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LINAC in clinical practice

Healthcare Programs Promoted at the University of Tokyo Hospital
Programs Currently Underway in Clinical Settings
Department of Radiology

Hideomi Yamashita (Lecturer)

1. Two types of LINACs (three in total) are installed in our division

Our division possesses three LINACs (linear accelerators) for external beam radiotherapy. The linear accelerator is the instrument most widely used to generate X-rays and electron beams in radiotherapy. It accelerates particles along a linear line to generate high-energy electrons. We have three LINACs: two LINACs 1 (Fig. 1) and one LINAC 2 (Fig. 2). The LINACs 1 (installed in January 2007) can be used to take CT images in order to adjust the patient's position on the treatment table. Before the start of every radiotherapy session, a CT image is taken to locate the accurate position of the target lesion, allowing the radiotherapy to be performed more accurately. This procedure is referred to as image-guided radiotherapy (IGRT), and is already covered by the National Health Insurance. A new LINAC version (the LINAC 2) was installed in October 2014. The latter has an additional function, in that the radiation port can rotate in a 360-degree circle around the anteroposterior axis of the patient while moving in a craniocaudal direction during the irradiation process. This makes it possible to irradiate patients in a more complex way than ever before.

2. Number of patients treated

Between January 2014 and December 2014, 741 new patients were treated in our radiotherapy division. This was almost the same as the number of new patients treated between January and December 2013 (764). The numbers of patients according to the primary area of focus were as follows: 56 in the brain and spinal cord, 115 in the head and neck (including the thyroid), 130 in the esophagus, 92 in the lung, 101 in the mammary gland, 73 in gynecological areas, and 102 in the prostate. As in many other institutions, the numbers of patients with prostatic and breast cancers were high. Furthermore, in our division, the numbers of new patients with esophageal and gynecological cancers were also notably high. For the treatment of breast cancer, 63 patients underwent radiotherapy after breast-conserving surgery, and 9 patients underwent radiotherapy after a mastectomy.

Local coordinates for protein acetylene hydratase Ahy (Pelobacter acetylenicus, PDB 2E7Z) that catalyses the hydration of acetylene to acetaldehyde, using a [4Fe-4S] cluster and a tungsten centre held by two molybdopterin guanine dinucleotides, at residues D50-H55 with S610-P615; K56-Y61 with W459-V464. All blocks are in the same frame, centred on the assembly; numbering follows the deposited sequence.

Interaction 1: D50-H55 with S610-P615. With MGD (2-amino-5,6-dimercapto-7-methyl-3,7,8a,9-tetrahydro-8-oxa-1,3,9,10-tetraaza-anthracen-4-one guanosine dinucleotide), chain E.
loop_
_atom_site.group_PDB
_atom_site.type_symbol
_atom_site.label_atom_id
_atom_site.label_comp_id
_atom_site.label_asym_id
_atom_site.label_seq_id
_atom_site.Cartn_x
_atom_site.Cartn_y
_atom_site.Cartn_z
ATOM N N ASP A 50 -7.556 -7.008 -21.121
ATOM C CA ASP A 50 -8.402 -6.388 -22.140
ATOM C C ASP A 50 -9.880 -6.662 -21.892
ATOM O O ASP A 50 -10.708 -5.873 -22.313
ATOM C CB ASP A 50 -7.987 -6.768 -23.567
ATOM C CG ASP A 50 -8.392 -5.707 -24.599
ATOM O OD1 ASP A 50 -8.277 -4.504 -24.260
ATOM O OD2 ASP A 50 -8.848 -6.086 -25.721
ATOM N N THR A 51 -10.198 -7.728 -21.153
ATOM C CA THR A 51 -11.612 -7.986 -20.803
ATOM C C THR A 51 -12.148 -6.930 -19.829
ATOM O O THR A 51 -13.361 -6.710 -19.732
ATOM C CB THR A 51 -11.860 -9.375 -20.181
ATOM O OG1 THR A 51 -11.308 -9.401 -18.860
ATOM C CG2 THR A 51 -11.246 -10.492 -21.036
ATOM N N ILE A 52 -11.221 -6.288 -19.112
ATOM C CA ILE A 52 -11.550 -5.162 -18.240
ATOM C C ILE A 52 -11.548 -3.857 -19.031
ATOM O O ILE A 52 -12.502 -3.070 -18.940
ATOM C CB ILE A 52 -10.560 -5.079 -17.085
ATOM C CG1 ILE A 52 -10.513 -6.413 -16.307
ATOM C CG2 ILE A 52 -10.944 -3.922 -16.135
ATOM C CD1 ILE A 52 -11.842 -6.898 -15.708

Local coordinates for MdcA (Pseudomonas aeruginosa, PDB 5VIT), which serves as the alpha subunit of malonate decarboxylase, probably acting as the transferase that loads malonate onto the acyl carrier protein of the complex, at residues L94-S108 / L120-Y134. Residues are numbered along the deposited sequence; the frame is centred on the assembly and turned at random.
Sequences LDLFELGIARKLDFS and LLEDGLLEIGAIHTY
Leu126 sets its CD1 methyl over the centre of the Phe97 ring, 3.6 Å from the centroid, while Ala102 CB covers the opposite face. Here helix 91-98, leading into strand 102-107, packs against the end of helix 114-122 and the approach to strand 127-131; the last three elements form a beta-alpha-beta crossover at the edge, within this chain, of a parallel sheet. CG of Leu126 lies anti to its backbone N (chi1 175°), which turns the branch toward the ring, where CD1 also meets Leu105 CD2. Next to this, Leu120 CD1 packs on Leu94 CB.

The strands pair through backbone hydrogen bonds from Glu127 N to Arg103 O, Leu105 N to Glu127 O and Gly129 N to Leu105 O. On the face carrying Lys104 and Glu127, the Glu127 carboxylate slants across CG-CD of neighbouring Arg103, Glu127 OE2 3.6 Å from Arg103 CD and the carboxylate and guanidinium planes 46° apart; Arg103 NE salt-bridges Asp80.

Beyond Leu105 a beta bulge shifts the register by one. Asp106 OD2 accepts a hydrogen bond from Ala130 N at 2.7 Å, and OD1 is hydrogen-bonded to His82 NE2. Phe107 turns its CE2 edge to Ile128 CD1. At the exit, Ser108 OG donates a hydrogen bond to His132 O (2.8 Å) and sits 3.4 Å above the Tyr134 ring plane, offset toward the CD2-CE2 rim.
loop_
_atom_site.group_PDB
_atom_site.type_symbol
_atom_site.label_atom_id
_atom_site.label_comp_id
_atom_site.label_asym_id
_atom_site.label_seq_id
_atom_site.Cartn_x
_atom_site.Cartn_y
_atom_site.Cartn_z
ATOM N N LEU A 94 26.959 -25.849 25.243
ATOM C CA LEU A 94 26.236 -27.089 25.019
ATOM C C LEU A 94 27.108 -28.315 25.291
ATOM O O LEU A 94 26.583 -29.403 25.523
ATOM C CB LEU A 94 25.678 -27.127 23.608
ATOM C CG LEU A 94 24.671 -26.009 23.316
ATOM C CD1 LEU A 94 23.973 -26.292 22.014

3. Intensity Modulated Radiation Therapy (IMRT) performed with all three LINACs

Overall, external beam radiotherapy has been performed in 753 cases, Intensity Modulated Radiation Therapy (IMRT) in 166 cases, and stereotactic radiotherapy (a form of external beam therapy with pinpoint accuracy) in 51 cases. The number of cases undergoing IMRT has markedly increased, from 6 cases in 2007, 33 cases in 2008, and 137 cases in 2013, to a higher number in 2015. IMRT is a new computer-aided technology that paints the radiation dose onto the tumor with pinpoint precision. In comparison with traditional radiotherapies, IMRT provides better tumor control and fewer adverse effects. It is being rapidly adopted as an alternative to traditional radiotherapies in the U.S. and Europe, and has also become much more prevalent in Japan. IMRT is useful in the treatment of prostatic cancer, as it avoids or reduces the exposure of the urinary bladder, which is just in front of the target, and of the rectum, which is at the rear of the target. IMRT has been reported to substantially reduce the incidence of adverse effects such as rectal hemorrhage in patients with prostatic cancer and of salivary gland disorders in patients with head and neck cancer, or to attenuate the severity of those symptoms when they occur. In our division, IMRT is performed with all three LINACs. In particular, the LINAC 2 is dedicated to IMRT.

4. Indications for IMRT are increasing

We started to perform IMRT in April 2003. In August 2008, Volumetric Modulated Arc Therapy (VMAT), which is currently becoming the main IMRT stream, began to be performed in clinical practice using the LINAC 1. As compared with usual IMRT, VMAT can shorten the duration of the therapy. This is expected to be effective in reducing organ movement and in improving the dose-rate effect. We initially performed IMRT for the treatment of prostatic and head and neck cancers only. However, the indications for IMAT were subsequently expanded, and IMRT is now used in radical chemo-radiation therapy for esophageal carcinoma (Fig. 3) and lung cancer, and in stereotactic radiotherapy for lung cancer and all post-cervical cancer resection surgery cases. In a clinical study, IMRT was performed with the LINAC 2 for total body irradiation in pre-transplant patients and for total skin electron irradiation in patients with skin malignant lymphoma.

We will continue to facilitate the development of radiation therapy using innovative instruments including LINACs as one of the main streams of cancer therapy.

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